Top 10 new restaurants in Hong Kong
It’s been the usual busy, exciting, and at times tumultuous twelve months of restaurant openings and closings for Hong Kong in 2013, writes Jonathan Maloney
As is the norm, departing restaurants are rarely mourned for long as space is primped and preened for new arrivals.
From buzzing dining bars to fine-dining Cantonese, the city has seen a wide range of restaurant openings in 2013.
It was a tough job whittling it down to only ten, but here are some of our favourites from the last 12 months.
10. WAGYU TAKUMI
The star of the three restaurants opened by Lai Sun group in the backstreets of Wan Chai this year, the exclusive and intimate Wagyu Takumi seats just 12 around its L-shaped bar.
Chef Konishi’s background is FrenchJapanese cuisine, and while the setting appears to be one of a teppanyaki restaurant, the menu is anything but.
Highly conceptualised, you are just as likely to sample abalone, sea urchin, and wagyu beef, as you are celeriac, foie gras, and pigeon. The experience is not inexpensive, but then innovation and quality rarely ever are.
Wagyu Takumi Shop 1, G/F, Oak Hill, 16 Wood Rd, Wan Chai; 2574 1299
Hong Kong has long been starved of good Greek restaurants. There are one or two exceptions but in general, fans of Hellenic cuisine are sorely uncatered for in the city. With red honeycomb patterns and lattice partitions throughout the restaurant, the main floor includes both small intimate tables as well as longer benches for larger groups – on the whole the setting is a warm, welcoming one perfectly suited for dates as well as laid back group dining.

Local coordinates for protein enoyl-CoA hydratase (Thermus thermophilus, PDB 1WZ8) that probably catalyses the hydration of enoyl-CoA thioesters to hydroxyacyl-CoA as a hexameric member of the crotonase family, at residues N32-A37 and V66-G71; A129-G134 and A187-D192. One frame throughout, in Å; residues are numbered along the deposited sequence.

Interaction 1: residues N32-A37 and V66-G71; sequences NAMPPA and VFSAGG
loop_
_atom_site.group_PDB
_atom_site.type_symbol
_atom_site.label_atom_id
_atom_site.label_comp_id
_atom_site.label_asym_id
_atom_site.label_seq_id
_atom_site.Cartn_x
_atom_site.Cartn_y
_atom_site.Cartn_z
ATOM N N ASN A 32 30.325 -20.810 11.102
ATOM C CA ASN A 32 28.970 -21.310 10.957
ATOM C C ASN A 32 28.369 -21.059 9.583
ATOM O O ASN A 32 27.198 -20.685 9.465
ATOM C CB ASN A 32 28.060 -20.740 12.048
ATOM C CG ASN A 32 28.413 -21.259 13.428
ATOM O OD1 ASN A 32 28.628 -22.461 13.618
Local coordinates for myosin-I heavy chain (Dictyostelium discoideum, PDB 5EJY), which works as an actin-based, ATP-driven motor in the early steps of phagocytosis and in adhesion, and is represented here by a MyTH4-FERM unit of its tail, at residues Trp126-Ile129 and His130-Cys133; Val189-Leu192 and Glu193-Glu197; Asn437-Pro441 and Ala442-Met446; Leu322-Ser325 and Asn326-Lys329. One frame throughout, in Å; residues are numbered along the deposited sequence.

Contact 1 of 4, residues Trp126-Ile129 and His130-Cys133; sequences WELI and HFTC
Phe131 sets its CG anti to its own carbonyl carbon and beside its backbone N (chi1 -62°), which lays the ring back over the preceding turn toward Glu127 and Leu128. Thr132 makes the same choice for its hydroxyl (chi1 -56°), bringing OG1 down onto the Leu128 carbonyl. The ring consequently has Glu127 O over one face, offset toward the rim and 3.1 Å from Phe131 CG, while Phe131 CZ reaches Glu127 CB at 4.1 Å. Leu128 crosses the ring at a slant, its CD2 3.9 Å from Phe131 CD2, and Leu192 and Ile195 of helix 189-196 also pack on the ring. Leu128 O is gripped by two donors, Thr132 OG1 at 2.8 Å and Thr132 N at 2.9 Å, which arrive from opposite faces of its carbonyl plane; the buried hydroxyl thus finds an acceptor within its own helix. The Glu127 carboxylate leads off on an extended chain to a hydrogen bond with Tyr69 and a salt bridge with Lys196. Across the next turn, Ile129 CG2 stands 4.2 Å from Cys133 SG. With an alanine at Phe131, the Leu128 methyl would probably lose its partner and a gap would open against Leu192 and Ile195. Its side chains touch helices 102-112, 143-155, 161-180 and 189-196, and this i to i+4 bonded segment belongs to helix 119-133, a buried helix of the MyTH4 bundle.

With a diverse menu rarely seen at other restaurants, Souvla has a lot to offer: goat meat flatbread wraps; pan-fried Greek cheese served with fig marmalade; glacier 51 toothfish – the menu goes on. It’s a fun, playful take on contemporary Greek cuisine and one that the city deserves.
Souvla 1/F, Ho Lee Commercial Bldg, 40 D’Aguilar St, Central; 2522 1823
Nestled in the middle of tiny On Wo Lane and fronted by anonymous slate grey walls, Ronin is conspicuous in its lack of fanfare and loud music that has come to typify sister restaurant Yardbird by Matt Abergel and Lindsay Jang.
Ronin is an extension of Abergel’s Japanese-inspired culinary talents, and sushi and fresh seafood are the stars here. It’s not classic Japanese cuisine by any measure, but it is immensely fun – and while you’re there – don’t forget to sample some of what is Hong Kong’s largest selection of Japanese whiskies.
Ronin 8 On Wo Ln, Sheung Wan, 2547 5263
7. LITTLE BAO
From humble beginnings selling Momofuku-inspired Chinese burgers at organic street markets to helming one of the city’s hottest new restaurants, chef May Chow has successfully managed to blend a balance of traditional and cutting edge chic in her menu. The former Bo Innovation and Yardbird chef mixes up mostly Cantonese but also Japanese and Thai ingredients and techniques to put out bold, fun flavours in a boisterous, relaxed atmosphere.
The stars of the menu are undoubtedly the baos: chicken, fish, pork belly, and vegetarian at the time of writing, but dishes such as the pepper miso clams, eggplant and shiso tempura, and deep fried green tea bao for dessert all pack a punch and stand on their own. It’s fun and hip, and undoubtedly does make you wonder why you don’t see chefs having this much fun with Cantonese cooking elsewhere in the city.
Little Bao 66 Staunton St, Central,
Tucked away in an obscure building, Kishoku features chefs who trained under renowned chef Kimijima at Sushi Ta-ke just a stone’s throw away on the other side of Causeway Bay. The interior is at first reminiscent of an Asian take on a high-end brasserie, but once you reach the sushi bar it becomes clear that they take sushi very seriously here.